Making Art at Daylight – “These children’s are in good hands.”

On our recent trip to Daylight School my daughter Christina and I had the great privilege to teach in the class rooms for a week.

in the class daylightI am a Art teacher in Forest Lake Minnesota. I told the Headmaster, on the first day, that I hoped to teach in every classroom during our stay.

We had over 150 pounds of Art supplies in his office, but he still looked at me a little skeptically. I had met teachers Evans and Chistof when we first arrived. It turns out they are the teachers responsible for the “candidates.” The 8th graders who will be studying for their High School entrance exam through out the school year. Now having been in their classroom several times in our stay, I know these children’s are in good hands.

candidates Along with Tom Gilaspy we spent the better part of two days talking about creative story telling and journaling. These two skills constitute a large part of the final exam they are preparing for. We also did a fun color theory Art lesson using the primary colors of yellow, blue and red. That the children had a lot of fun with and learned some hands on lessons.

Over the next several days I would check in with the headmaster to find out which classes I would go to and proceeded to teach in each one. Each day was a new and wonderful experiance. There are three preschool classes this year, full of eager learners, although one little girl did cry when she saw me. The teacher, Miss Rebecca assured me she would get over it, I am not sure if she has yet.

in the class daylight
All of the teachers were extremly helpful. Each spoke Swahili and English. The helped communicate my ideas to the students and were as patient with me as they were with the students. Ruben and Robert and Sharon as well as all the other teachers are part of a unique community that are working wonders with limited resources. Thank you for letting us be a small part of Daylight School.12491762_10153941973115559_3997608680811444274_o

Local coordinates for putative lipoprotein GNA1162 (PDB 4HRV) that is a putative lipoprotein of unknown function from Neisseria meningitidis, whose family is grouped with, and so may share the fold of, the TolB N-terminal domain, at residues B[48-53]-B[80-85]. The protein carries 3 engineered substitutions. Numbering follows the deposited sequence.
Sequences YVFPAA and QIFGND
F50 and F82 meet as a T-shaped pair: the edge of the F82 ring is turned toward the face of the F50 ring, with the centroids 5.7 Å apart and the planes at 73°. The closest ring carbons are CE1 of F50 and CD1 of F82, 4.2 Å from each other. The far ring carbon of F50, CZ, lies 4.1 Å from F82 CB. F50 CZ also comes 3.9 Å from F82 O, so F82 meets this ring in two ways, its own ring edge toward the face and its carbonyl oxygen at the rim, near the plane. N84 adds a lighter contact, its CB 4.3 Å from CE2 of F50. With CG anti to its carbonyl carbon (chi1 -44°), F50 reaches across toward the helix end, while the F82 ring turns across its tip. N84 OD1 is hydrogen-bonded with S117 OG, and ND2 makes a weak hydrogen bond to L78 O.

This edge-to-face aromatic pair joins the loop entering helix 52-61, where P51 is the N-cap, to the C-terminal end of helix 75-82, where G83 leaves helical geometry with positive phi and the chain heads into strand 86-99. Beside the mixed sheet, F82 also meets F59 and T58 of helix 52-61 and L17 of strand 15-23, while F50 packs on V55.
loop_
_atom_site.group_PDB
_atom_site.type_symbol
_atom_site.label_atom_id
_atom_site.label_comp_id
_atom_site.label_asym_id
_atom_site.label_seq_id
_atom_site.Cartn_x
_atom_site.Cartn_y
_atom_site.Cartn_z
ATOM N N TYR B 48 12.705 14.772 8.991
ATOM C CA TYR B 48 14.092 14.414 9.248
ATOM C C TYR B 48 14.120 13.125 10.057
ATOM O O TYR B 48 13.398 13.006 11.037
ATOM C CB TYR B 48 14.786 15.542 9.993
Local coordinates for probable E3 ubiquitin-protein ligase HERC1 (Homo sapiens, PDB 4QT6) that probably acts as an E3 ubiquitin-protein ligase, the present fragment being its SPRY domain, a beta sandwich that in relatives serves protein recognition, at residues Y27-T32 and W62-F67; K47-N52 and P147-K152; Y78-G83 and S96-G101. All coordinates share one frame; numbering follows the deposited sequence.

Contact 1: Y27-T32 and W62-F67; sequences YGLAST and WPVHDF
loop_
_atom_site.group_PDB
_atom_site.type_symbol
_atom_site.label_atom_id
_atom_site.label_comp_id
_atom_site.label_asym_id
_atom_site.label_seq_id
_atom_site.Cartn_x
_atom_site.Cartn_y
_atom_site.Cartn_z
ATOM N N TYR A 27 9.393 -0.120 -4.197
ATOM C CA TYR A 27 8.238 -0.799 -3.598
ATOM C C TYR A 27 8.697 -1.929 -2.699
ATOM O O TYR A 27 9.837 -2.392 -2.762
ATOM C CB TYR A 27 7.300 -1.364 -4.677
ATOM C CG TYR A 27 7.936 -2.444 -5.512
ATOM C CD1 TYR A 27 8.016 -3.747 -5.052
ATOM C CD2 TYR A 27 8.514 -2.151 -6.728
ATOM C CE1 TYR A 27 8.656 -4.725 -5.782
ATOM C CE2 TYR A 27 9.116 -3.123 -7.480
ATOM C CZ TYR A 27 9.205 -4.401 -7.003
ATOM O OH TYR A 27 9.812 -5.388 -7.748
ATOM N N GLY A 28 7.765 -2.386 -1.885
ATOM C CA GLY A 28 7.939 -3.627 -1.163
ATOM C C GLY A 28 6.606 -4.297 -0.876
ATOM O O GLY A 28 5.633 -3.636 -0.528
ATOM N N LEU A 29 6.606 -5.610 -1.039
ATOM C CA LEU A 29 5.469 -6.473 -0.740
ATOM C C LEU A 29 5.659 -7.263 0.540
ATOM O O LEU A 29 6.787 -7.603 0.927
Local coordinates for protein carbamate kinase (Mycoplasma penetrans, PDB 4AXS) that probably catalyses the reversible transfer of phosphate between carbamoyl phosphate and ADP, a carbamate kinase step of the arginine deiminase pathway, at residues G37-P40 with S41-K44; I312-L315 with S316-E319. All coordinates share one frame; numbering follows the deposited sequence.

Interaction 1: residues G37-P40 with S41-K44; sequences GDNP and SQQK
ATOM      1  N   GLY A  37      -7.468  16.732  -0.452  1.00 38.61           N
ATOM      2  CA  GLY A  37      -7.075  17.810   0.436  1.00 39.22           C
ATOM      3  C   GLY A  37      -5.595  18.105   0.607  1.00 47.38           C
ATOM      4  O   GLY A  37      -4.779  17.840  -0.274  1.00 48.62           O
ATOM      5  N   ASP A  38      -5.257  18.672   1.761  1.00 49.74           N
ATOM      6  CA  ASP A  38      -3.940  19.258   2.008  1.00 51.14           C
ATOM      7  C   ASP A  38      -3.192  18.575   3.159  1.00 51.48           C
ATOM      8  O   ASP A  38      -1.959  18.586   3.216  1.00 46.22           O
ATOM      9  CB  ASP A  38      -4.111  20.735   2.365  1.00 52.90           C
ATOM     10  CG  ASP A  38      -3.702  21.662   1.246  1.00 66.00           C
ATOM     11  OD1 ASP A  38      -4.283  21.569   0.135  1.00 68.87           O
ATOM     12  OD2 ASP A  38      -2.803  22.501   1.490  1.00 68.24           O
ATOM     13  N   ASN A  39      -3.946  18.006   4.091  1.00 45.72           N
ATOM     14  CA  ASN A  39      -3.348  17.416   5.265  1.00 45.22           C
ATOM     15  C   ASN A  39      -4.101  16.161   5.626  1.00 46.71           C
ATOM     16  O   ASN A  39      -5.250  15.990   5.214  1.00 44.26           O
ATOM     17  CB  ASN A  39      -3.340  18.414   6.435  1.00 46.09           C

On the last day the Headmaster asked if we would be interested in eating with the students, I stood in line, got my bowl of rice and beans, a spoon was found for me and as I sat down on the foundation of the preschool/first grade classroom they gathered curiously around me as they ate their generous bowl of food. What fun!

Larry Underkoffler
Art Teacher


Our 8th Graders are Publishing a Collection of Stories!

I just finished my second trip to Daylight and this time, I was privileged to spend some time with the Level 8 (8th grade) students. At the end of this year, in December, they will take the KCPE exam (like the ACT or SAT but to get into high school, not college). The class that just took the exam in December, did remarkably well, with 100% passing.

2016 Level 8 students in  class

This year’s class has a high hurdle, but I believe they are up for it. Part of the KCPE test requires the students to write an original story. Their story is graded in part on grammar, spelling, and penmanship and, in part, on creativity. We discussed creativity, where it comes from, some tricks to spark creativity, the tradition of Kenyan storytelling and poetry, and read a wonderful poem by Kenyan poet Njeri Wangari about the power of words over bullets, all under the grand, old mukusu tree on campus.

I asked the students to write a story while we were in Alala for a couple days. The students copied their stories in a personal journal they made. The stories are wonderful and creative. You will have a chance to read them. Stay tuned. We hope to have the collection together by late spring or early summer, in print and for Kindle.2016 level 8 students and teachers You will be able to see for yourself just how smart they are. Proceeds will go to Daylight School.

Tom Gillaspy
First Presbyterian of Stillwater Team